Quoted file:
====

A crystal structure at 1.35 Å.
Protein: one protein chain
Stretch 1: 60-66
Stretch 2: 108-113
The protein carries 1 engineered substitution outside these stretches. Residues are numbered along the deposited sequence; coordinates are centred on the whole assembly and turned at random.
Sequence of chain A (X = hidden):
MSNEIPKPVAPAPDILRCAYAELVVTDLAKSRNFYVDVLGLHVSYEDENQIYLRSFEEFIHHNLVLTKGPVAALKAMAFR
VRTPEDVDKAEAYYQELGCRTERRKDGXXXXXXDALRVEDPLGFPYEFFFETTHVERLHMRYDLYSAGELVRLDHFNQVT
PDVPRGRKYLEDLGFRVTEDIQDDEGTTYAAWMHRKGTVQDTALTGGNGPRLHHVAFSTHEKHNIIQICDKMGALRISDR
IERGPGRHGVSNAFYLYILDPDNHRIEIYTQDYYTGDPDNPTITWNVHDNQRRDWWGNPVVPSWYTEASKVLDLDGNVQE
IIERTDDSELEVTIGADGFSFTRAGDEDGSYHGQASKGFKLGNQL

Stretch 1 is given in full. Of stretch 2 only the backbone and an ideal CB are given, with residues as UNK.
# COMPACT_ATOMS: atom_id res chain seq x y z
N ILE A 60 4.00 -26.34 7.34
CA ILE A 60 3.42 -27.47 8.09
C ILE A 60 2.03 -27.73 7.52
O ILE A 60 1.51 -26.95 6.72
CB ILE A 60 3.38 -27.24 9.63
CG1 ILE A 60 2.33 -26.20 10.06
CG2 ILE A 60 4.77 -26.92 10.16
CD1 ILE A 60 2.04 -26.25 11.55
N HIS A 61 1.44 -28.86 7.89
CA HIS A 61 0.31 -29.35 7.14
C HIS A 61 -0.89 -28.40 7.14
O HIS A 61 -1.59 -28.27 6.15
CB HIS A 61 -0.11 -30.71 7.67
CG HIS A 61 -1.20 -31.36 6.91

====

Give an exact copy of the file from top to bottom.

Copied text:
A crystal structure at 1.35 Å.
Protein: one protein chain
Stretch 1: 60-66
Stretch 2: 108-113
The protein carries 1 engineered substitution outside these stretches. Residues are numbered along the deposited sequence; coordinates are centred on the whole assembly and turned at random.
Sequence of chain A (X = hidden):
MSNEIPKPVAPAPDILRCAYAELVVTDLAKSRNFYVDVLGLHVSYEDENQIYLRSFEEFIHHNLVLTKGPVAALKAMAFR
VRTPEDVDKAEAYYQELGCRTERRKDGXXXXXXDALRVEDPLGFPYEFFFETTHVERLHMRYDLYSAGELVRLDHFNQVT
PDVPRGRKYLEDLGFRVTEDIQDDEGTTYAAWMHRKGTVQDTALTGGNGPRLHHVAFSTHEKHNIIQICDKMGALRISDR
IERGPGRHGVSNAFYLYILDPDNHRIEIYTQDYYTGDPDNPTITWNVHDNQRRDWWGNPVVPSWYTEASKVLDLDGNVQE
IIERTDDSELEVTIGADGFSFTRAGDEDGSYHGQASKGFKLGNQL

Stretch 1 is given in full. Of stretch 2 only the backbone and an ideal CB are given, with residues as UNK.
# COMPACT_ATOMS: atom_id res chain seq x y z
N ILE A 60 4.00 -26.34 7.34
CA ILE A 60 3.42 -27.47 8.09
C ILE A 60 2.03 -27.73 7.52
O ILE A 60 1.51 -26.95 6.72
CB ILE A 60 3.38 -27.24 9.63
CG1 ILE A 60 2.33 -26.20 10.06
CG2 ILE A 60 4.77 -26.92 10.16
CD1 ILE A 60 2.04 -26.25 11.55
N HIS A 61 1.44 -28.86 7.89
CA HIS A 61 0.31 -29.35 7.14
C HIS A 61 -0.89 -28.40 7.14
O HIS A 61 -1.59 -28.27 6.15
CB HIS A 61 -0.11 -30.71 7.67
CG HIS A 61 -1.20 -31.36 6.91